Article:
The Department of the Treasury and the Small Business Administration have issued interim final rules on the revised Paycheck Protection Program (PPP). The PPP was originally part of the Coronavirus Aid, Relief, and Economic Security (CARES) Act and ended on August 8, 2020. The program was revised and reinstated as part of the Economic Aid to Hard-Hit Small Businesses, Nonprofits, and Venues Act (the Economic Aid Act), which was itself part of the Consolidated Appropriations Act, 2021. The PPP was an extremely popular program and has been credited with saving many jobs. Loans under the PPP are eligible for forgiveness when businesses retain employees and use the funds for certain qualifying expenses.

Although the Consolidated Appropriations Act was signed on December 27, 2020, new loans could not be made until rules were issued. The Treasury Department and Small Business Administration (SBA) have now issued rules consolidating changes to the forgiveness process and rules for “Second Draw Loans.” Under these rules, the program will formally reopen on Monday, January 11th for priority applicants and Wednesday, January 13th for other applicants. As a practical matter, most lenders will require additional time to review the new regulations and update systems before issuing loans.


There are a number of major changes to PPP. Businesses should review these changes before applying. Fewer companies will qualify for forgivable loans under the revised program.

To qualify for a second PPP loan, a business must have:

  • 300 or fewer employees.
  • Used (or will use) initial PPP funding before the disbursement of the second loan.
  • Experienced a revenue (gross receipts) reduction of 25% or more in 2020 as compared to 2019.

Second round loans are limited to the lesser of 2.5 times average monthly payroll costs or $2,000,000. Restrictions apply when calculating payroll costs, including limits on individual compensation. Some businesses in hard-hit sectors (NAICS codes beginning with 72) may receive up to 3.5 times average monthly payroll costs.

As was the case with the original PPP, affiliation and common ownership rules apply. However, additional borrower restrictions are now in place, including prohibitions on publicly traded companies, lobbying organizations, businesses owned by certain government officials and those “organized under the laws of the People’s Republic of China or the Special Administrative Region of Hong Kong, or with other specified ties to the People’s Republic of China or the Special Administrative Region of Hong Kong.”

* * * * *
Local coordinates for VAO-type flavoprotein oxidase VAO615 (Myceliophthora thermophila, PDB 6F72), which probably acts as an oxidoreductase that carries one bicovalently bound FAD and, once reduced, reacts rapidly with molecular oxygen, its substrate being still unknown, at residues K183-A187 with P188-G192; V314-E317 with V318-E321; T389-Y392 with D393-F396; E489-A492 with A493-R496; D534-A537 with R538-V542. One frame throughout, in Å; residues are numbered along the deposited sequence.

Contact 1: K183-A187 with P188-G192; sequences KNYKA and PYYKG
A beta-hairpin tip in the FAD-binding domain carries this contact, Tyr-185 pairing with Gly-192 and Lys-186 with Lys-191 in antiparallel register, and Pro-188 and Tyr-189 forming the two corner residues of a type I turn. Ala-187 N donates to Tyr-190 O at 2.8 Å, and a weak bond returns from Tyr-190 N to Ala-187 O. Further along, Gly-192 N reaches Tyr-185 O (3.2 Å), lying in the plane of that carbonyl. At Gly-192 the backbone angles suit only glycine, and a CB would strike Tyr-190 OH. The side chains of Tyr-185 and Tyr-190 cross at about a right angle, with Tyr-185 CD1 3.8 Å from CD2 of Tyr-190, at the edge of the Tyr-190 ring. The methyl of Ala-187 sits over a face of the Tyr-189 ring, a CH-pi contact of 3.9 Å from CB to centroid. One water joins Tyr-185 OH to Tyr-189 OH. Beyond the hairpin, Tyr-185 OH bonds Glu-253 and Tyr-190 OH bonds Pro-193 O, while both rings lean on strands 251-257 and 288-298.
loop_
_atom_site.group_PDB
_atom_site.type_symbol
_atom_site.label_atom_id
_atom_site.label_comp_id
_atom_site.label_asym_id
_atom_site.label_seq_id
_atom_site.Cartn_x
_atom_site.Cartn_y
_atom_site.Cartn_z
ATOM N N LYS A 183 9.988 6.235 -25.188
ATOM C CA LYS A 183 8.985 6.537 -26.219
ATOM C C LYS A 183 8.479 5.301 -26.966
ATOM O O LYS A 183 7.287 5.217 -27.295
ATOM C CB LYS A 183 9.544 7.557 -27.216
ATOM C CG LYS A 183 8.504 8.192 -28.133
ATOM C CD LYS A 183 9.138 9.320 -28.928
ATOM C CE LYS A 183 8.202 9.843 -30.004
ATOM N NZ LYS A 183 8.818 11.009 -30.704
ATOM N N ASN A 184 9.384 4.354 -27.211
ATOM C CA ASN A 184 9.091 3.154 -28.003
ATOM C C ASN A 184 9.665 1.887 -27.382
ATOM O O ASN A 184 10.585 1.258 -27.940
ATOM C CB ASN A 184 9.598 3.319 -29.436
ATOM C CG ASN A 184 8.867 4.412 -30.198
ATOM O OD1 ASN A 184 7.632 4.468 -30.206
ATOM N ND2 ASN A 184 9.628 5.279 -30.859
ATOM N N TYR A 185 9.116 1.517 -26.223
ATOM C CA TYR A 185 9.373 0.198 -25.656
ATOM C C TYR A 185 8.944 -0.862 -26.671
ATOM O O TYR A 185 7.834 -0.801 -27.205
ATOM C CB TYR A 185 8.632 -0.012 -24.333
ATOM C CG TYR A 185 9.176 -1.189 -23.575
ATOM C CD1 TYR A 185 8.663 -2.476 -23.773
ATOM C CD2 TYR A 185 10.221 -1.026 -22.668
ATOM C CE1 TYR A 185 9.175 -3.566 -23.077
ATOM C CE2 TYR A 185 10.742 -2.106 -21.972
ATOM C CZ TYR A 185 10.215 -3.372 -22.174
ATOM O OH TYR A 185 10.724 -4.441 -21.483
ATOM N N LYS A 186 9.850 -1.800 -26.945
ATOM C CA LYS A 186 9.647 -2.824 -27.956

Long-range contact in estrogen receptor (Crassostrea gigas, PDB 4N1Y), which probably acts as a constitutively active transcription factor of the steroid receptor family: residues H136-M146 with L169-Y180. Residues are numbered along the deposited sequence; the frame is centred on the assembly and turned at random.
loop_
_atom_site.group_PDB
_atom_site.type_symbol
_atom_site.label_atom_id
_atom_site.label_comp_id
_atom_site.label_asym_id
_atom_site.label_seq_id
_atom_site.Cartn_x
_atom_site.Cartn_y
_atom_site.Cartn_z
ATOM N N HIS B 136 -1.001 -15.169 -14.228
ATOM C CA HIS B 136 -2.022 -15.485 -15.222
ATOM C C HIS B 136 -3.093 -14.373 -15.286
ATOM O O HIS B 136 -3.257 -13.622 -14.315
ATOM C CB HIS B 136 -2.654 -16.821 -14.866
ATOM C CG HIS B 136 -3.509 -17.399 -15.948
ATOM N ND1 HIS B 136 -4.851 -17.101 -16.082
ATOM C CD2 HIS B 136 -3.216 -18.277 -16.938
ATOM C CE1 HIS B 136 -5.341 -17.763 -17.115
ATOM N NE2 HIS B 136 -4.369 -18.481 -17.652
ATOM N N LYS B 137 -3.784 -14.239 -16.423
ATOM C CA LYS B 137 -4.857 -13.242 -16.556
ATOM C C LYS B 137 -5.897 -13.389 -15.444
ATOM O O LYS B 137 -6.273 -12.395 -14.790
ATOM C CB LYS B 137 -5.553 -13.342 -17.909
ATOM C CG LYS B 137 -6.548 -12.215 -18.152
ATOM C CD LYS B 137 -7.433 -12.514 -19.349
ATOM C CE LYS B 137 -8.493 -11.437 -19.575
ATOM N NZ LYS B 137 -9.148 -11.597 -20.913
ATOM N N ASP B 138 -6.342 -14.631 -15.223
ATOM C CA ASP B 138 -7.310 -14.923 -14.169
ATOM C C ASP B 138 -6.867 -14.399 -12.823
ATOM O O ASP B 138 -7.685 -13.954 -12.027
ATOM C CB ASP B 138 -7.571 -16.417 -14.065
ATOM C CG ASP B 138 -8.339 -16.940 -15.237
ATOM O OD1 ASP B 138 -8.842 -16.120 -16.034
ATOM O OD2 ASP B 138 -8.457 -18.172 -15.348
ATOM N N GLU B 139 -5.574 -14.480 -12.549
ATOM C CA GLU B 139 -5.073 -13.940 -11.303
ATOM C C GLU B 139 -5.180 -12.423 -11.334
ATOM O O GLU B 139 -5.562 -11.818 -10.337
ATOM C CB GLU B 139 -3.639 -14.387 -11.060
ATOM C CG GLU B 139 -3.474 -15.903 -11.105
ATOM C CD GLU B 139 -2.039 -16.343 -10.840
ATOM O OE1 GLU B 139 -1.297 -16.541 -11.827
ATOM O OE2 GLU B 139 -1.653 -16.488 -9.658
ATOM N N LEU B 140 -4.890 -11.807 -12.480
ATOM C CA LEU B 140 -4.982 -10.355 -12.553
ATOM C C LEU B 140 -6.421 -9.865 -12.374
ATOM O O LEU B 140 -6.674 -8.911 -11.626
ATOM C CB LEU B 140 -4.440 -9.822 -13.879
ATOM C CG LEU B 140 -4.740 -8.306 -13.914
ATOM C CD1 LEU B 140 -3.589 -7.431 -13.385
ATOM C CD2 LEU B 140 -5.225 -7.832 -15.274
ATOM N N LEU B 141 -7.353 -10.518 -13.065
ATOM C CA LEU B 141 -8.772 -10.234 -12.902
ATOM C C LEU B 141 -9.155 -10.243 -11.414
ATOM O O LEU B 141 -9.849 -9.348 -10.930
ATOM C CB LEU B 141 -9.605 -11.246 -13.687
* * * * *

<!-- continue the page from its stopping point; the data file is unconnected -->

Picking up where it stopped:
Use of Proceeds

As was the case with the original PPP, funds are intended to be used primarily to support employee retention.  Under the recent revision, qualifying expenses include:

  • Payroll costs, including group health care, life, disability, vision, or dental premiums.
  • Mortgage interest rent and utility payments.
  • Interest payments on other debts incurred before February 15, 2020.
  • Refinancing of an EIDL loan made between January 31, 2020 and April 3, 2020.
  • Covered operations expenditures (payments for any business software or cloud computing service that facilitates business operations, product or service delivery, the processing, payment, or tracking of payroll expenses, human resources, sales and billing functions, or accounting or tracking of supplies, inventory, records and expenses).
  • Covered property damage costs related to property damage and vandalism or looting due to public disturbances that occurred during 2020 that was not covered by insurance or other compensation.
  • Covered supplier costs which are essential to the operations of the business.
  • Covered worker protection expenditures.

Employers who wish to maximize loan forgiveness should carefully monitor employee counts and track qualifying expenses. At least 60 percent of PPP loan proceeds must be used for payroll costs.

Covered Period

The original PPP required that funds be used during an 8-week “covered period,” which was later expanded to 24-weeks. The expansion greatly aided many employers who would have otherwise found it difficult to maximize loan forgiveness. The second round PPP allows employers to choose a period of between 8 and 24 weeks, providing even greater flexibility for borrowers.


We have scheduled a webinar to discuss the new PPP provisions as well as other employment related provisions of the Consolidated Appropriations Act, 2021. The webinar will be held at 2:00 PM Eastern time on January 14, 2021.

Register for our webinar now

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